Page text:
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Allocating Greenhouse Gas Emissions in the German Federal System: Regional Interests and Federal Climate Governance. In: 74(11): 383-394

Monstadt, Jochen and Scheiner, Stefan (2014):
Allocating Greenhouse Gas Emissions in the German Federal System: Regional Interests and Federal Climate Governance. In: 74(11): 383-394.
In: Energy Policy, 74, pp. 383-394. [Article]

Abstract

The academic debate on climate policies often portrays Germany as one of the most successful cases. Despite its federal system of joint decision-making, most studies of German climate policy focus primarily upon activities at the national level while disregarding the heterogeneous economic interests and veto options of the Länder. Using the cases on renewable energy policy and emission trading, we analyze the subnational interests and institutional mechanisms that shape the intergovernmental negotiations and policy outcomes within the federated system. The cases confirm assumptions made by general research on German federalism, according to which strategies for the externalization and compensation of costs are of particular importance for redistributive policies, and the EU plays a major role in dissolving potential barriers to the process of federal policy formation. Contrary to the reservations often expressed, we demonstrate that climate policies have led to an increased economic and political competition between the Länder and have supported effective solutions. However, recent shortfalls in the effectiveness of emission trading and in the cost-efficiency of renewable energy policies indicate that redistributive conflicts in the allocation of greenhouse gas emissions have to be addressed more systematically within the German (and the European) system(s) of joint decision-making.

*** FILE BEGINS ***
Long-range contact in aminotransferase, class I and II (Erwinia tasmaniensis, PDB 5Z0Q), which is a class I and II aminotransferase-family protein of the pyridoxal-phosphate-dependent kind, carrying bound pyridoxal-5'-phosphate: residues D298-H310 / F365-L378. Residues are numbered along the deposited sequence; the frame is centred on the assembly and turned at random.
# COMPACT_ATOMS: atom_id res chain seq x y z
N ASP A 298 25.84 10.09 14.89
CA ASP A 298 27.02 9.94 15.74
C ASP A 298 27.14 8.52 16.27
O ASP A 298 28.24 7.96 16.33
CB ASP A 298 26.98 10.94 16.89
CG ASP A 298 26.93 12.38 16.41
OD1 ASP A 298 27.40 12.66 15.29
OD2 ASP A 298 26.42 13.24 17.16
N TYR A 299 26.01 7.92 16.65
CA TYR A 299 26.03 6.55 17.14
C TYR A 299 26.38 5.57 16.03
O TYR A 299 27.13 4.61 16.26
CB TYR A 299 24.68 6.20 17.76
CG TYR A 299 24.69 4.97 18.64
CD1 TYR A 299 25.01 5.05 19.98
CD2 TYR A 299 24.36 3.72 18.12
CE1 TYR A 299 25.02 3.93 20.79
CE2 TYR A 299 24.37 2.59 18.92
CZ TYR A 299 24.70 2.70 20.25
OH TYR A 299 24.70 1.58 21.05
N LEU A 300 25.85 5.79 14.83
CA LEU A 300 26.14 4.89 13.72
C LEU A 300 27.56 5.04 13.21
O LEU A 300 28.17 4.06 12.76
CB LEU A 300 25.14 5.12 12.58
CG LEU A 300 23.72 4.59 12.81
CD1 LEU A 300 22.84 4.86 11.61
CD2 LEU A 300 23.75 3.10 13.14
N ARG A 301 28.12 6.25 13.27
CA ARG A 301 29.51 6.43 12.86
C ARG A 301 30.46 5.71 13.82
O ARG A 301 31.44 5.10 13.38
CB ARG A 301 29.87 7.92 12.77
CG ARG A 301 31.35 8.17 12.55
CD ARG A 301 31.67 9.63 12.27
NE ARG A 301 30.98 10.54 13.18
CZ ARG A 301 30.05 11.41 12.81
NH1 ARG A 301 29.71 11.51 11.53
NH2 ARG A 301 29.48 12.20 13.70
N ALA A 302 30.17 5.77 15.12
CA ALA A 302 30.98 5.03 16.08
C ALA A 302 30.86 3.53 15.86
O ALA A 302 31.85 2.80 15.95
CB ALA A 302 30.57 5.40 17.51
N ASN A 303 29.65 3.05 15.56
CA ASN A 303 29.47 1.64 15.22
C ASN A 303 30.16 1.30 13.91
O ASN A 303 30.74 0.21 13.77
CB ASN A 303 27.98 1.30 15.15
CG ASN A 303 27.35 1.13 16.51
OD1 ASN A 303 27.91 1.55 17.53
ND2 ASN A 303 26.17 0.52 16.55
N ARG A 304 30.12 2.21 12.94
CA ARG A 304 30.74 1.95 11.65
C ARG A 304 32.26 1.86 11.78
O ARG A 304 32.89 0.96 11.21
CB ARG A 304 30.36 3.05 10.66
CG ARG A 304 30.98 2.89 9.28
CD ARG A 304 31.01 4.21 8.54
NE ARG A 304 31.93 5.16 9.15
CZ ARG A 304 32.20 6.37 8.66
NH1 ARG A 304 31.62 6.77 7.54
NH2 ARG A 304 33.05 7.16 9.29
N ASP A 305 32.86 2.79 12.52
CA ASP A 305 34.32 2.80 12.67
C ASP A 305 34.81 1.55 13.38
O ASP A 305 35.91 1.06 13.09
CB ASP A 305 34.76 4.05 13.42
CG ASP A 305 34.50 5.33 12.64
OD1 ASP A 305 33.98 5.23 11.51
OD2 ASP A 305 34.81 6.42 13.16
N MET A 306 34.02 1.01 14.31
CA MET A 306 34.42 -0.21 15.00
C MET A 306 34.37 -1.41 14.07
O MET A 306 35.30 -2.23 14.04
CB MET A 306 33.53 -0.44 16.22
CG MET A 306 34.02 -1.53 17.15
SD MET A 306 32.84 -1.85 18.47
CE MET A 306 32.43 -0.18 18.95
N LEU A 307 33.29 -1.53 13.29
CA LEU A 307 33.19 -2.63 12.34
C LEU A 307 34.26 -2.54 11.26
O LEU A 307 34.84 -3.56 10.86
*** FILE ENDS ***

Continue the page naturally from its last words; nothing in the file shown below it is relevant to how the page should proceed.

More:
Item Type: Article
Erschienen: 2014
Creators: Monstadt, Jochen and Scheiner, Stefan
Title: Allocating Greenhouse Gas Emissions in the German Federal System: Regional Interests and Federal Climate Governance. In: 74(11): 383-394
Language: English
Abstract:

The academic debate on climate policies often portrays Germany as one of the most successful cases. Despite its federal system of joint decision-making, most studies of German climate policy focus primarily upon activities at the national level while disregarding the heterogeneous economic interests and veto options of the Länder. Using the cases on renewable energy policy and emission trading, we analyze the subnational interests and institutional mechanisms that shape the intergovernmental negotiations and policy outcomes within the federated system. The cases confirm assumptions made by general research on German federalism, according to which strategies for the externalization and compensation of costs are of particular importance for redistributive policies, and the EU plays a major role in dissolving potential barriers to the process of federal policy formation. Contrary to the reservations often expressed, we demonstrate that climate policies have led to an increased economic and political competition between the Länder and have supported effective solutions. However, recent shortfalls in the effectiveness of emission trading and in the cost-efficiency of renewable energy policies indicate that redistributive conflicts in the allocation of greenhouse gas emissions have to be addressed more systematically within the German (and the European) system(s) of joint decision-making.

Journal or Publication Title: Energy Policy
Journal volume: 74
Uncontrolled Keywords: Climate policy; Cooperative federalism; Germany; Emission trading; Renewable energies
Divisions: 13 Department of Civil and Environmental Engineering Sciences
13 Department of Civil and Environmental Engineering Sciences > Institute IWAR
13 Department of Civil and Environmental Engineering Sciences > Institute IWAR > Spatial and Infrastructure Planning
Date Deposited: 09 Apr 2015 04:44
Official URL: http://www.sciencedirect.com/science/article/pii/S0301421514...
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